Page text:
In addition, a junior or senior student’s absence of up to two days related to visiting a college or university will be considered an exemption, provided this has been authorized by the board under policy FEA(LOCAL), the student receives approval from the campus principal, follows the campus procedures to verify such a visit, and makes up any work missed.
Absences of up to two days in a school year will also be considered an exemption for a student serving as an early voting clerk, provided the district’s board of trustees has authorized this in policy FEA(LOCAL), the student notifies his or her teachers, and the student receives approval from the principal prior to the absences.
As listed in Section I at Accommodations for Children of Military Families, absences of up to five days will be excused for a student to visit with a parent, stepparent, or legal guardian who has been called to duty for, is on leave from, or immediately returned from certain deployments. Please see page 11 for that section.
An absence of a student in grades 6–12 for the purpose of sounding “Taps” at a military honors funeral for a deceased veteran will also be excused by the district.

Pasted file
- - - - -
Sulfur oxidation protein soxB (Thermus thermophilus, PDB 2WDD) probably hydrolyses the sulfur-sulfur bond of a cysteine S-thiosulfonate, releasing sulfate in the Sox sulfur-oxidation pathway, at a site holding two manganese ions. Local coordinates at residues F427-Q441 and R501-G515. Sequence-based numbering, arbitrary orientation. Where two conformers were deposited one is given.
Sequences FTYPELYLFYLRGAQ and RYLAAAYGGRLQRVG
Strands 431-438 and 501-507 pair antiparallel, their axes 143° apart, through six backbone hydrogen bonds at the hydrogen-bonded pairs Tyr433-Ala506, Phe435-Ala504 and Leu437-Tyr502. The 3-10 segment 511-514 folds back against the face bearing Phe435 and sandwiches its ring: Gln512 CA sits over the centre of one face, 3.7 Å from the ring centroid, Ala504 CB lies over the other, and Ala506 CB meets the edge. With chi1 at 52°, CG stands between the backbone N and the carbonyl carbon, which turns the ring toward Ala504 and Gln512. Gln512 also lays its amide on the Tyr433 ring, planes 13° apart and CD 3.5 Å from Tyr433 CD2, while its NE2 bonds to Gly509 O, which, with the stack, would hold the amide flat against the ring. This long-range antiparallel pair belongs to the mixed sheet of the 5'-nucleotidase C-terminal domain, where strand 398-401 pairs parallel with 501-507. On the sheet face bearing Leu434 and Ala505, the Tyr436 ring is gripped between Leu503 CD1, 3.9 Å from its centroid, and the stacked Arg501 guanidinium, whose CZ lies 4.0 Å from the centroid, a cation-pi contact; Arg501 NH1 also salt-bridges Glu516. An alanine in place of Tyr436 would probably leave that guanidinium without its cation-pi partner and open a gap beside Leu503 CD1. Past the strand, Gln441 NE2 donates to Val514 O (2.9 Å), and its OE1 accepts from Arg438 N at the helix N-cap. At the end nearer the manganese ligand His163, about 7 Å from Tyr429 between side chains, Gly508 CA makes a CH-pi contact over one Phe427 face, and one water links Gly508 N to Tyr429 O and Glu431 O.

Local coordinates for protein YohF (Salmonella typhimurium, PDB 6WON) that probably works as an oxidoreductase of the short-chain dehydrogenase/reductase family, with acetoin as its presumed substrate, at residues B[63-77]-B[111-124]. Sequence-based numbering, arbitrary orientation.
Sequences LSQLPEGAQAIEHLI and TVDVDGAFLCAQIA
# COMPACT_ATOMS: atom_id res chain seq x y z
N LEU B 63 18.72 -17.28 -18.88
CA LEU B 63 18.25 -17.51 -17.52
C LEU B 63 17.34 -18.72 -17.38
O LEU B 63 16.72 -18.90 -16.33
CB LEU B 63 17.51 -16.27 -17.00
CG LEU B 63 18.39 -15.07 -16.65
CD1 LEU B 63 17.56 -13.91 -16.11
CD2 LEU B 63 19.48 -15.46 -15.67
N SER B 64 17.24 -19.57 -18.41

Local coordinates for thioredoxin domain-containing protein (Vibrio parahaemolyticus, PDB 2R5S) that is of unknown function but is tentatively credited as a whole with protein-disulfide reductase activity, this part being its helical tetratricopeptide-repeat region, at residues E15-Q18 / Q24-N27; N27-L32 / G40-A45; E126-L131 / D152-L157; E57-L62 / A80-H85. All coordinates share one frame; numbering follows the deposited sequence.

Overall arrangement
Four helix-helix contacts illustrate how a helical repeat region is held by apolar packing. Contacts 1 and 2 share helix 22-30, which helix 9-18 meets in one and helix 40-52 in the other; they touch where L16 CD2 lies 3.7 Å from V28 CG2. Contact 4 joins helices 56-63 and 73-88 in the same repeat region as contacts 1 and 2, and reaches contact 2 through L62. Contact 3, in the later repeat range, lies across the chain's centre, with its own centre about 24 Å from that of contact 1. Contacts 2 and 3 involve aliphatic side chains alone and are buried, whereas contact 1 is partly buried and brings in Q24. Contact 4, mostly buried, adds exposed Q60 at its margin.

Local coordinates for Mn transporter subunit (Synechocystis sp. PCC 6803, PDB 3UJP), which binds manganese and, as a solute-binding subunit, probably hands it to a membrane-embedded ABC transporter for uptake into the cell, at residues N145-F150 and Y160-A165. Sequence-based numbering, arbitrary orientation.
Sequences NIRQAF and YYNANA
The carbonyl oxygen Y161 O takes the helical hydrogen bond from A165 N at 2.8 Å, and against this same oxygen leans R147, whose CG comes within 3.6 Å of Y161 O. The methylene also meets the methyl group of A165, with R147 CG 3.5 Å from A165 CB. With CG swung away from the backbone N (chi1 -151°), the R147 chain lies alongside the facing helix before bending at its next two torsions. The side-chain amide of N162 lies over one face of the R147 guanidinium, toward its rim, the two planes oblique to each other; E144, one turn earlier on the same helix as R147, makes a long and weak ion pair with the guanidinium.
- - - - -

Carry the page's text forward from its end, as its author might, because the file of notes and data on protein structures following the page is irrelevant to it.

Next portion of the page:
Failure to Comply with Compulsory Attendance
School employees must investigate and report violations of the state compulsory attendance law. A student absent without permission from school; from any class; from required special programs, such as additional special instruction, termed “accelerated instruction” by the state; or from required tutorials will be considered in violation of the compulsory attendance law and subject to disciplinary action.
A court of law may also impose penalties against both the student and his or her parents if a school-aged student is deliberately not attending school. A complaint against the parent may be filed in court if the student:
- Is absent without excuse from school on ten or more days or parts of days within a six-month period in the same school year, or
- Is absent without excuse on three or more days or parts of days within a four-week period.
If a student age 12 through age 17 violates the compulsory attendance law, both the parent and student could be charged with an offense.
[See policy FEA (LEGAL).]
Attendance for Credit or Final Grade
To receive credit or a final grade in a class, a student in kindergarten–grade 12 must attend at least 90 percent of the days the class is offered. A student who attends at least 75 percent but fewer than 90 percent of the days the class is offered may receive credit or a final grade for the class if he or she completes a plan, approved by the principal, which allows the student to fulfill the instructional requirements for the class. If a student is involved in a criminal or juvenile court proceeding, the approval of the judge presiding over the case will also be required before the student receives credit or a final grade for the class.